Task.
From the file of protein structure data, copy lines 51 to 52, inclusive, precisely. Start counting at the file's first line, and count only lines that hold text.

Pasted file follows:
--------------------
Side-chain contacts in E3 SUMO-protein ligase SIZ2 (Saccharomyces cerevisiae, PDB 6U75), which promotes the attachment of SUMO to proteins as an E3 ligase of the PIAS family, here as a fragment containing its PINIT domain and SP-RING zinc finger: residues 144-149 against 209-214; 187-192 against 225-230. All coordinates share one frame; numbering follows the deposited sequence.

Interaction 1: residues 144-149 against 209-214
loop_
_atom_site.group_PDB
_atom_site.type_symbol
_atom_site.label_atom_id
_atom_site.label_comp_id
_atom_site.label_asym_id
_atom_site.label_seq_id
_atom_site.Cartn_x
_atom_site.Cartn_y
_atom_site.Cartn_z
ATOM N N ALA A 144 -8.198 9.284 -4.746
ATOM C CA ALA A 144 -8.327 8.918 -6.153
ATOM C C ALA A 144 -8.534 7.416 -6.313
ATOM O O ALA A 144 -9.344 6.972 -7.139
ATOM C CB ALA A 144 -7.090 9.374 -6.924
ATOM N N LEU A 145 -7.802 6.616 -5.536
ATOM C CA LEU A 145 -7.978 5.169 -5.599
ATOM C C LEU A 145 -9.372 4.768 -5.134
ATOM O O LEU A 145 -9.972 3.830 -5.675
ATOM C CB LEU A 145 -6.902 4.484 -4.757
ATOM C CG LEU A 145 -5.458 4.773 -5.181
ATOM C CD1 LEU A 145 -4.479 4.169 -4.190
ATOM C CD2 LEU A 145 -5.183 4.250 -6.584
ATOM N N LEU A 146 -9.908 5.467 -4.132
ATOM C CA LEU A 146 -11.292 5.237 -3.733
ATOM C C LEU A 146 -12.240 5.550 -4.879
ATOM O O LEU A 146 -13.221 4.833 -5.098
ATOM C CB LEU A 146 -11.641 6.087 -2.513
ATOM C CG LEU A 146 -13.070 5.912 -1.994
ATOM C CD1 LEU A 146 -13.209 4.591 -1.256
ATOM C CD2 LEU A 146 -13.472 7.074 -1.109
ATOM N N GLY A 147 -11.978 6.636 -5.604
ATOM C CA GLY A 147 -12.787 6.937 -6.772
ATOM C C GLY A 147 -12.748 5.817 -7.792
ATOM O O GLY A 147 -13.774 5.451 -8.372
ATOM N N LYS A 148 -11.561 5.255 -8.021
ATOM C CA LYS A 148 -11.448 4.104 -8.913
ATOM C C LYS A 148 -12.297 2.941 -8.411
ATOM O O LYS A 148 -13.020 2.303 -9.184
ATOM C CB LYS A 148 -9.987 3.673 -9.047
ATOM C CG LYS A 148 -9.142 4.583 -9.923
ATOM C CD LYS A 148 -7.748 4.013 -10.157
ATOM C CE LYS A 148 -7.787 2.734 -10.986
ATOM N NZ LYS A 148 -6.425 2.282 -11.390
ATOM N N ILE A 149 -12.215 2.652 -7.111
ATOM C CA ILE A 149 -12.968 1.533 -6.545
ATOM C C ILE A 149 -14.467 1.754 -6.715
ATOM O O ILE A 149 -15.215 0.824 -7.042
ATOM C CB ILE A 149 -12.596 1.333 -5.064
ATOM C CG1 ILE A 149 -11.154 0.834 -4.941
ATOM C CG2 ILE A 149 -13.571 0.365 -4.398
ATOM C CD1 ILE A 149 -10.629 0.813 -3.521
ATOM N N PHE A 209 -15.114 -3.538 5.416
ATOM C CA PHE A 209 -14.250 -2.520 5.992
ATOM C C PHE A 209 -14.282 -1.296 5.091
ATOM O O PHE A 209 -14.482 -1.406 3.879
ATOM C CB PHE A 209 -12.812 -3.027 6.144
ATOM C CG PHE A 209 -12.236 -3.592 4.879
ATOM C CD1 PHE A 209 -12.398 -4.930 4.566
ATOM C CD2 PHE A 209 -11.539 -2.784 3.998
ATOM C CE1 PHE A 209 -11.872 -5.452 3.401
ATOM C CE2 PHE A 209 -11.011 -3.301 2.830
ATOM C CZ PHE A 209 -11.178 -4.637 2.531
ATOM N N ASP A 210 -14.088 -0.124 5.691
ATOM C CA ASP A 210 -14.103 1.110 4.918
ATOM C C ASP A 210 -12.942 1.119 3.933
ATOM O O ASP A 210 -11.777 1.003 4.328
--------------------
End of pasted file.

ATOM C CB ILE A 149 -12.596 1.333 -5.064
ATOM C CG1 ILE A 149 -11.154 0.834 -4.941